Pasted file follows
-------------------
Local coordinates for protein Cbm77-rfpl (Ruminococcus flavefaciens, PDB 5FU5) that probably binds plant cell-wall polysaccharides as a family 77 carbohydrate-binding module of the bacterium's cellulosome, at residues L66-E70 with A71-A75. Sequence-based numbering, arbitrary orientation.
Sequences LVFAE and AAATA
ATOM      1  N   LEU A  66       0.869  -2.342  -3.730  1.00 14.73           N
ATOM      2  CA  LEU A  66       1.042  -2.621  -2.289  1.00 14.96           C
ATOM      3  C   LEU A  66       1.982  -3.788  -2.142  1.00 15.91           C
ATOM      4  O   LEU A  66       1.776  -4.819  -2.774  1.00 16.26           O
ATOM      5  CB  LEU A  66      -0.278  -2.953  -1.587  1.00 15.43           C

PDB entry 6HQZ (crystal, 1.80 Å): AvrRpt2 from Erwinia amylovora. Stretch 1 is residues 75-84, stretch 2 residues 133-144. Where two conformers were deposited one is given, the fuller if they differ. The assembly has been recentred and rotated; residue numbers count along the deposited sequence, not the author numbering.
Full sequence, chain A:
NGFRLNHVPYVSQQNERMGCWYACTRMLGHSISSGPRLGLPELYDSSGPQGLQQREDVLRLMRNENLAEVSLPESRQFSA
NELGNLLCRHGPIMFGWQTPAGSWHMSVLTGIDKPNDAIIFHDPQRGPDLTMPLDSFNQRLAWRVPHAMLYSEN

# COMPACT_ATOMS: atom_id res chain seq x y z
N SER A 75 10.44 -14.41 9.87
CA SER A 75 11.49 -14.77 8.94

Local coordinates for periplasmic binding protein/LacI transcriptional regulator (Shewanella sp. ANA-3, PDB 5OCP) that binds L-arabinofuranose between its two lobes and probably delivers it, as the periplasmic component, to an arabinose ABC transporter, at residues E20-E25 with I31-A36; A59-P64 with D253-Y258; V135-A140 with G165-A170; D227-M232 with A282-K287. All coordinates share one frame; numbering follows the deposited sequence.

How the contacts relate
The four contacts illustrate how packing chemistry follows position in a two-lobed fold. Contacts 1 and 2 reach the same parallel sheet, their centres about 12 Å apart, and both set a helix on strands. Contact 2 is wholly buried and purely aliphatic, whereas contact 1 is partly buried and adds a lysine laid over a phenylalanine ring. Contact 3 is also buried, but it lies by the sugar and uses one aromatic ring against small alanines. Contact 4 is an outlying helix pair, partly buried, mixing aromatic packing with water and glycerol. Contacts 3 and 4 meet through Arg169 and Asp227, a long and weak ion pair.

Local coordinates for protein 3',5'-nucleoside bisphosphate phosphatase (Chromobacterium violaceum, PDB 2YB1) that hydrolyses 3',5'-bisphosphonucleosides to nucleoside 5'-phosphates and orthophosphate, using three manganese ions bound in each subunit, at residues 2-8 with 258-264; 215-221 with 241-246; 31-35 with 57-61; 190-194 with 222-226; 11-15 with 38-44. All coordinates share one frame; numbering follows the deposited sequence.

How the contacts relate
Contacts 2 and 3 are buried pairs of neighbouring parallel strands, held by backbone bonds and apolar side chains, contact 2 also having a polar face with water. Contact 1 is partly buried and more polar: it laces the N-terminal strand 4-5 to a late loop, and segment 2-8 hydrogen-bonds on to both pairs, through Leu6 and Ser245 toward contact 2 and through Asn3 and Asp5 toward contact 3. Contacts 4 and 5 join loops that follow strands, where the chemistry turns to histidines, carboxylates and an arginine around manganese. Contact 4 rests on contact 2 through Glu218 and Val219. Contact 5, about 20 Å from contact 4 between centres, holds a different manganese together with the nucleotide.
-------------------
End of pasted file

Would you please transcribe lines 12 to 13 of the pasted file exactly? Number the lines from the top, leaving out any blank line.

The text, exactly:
# COMPACT_ATOMS: atom_id res chain seq x y z
N SER A 75 10.44 -14.41 9.87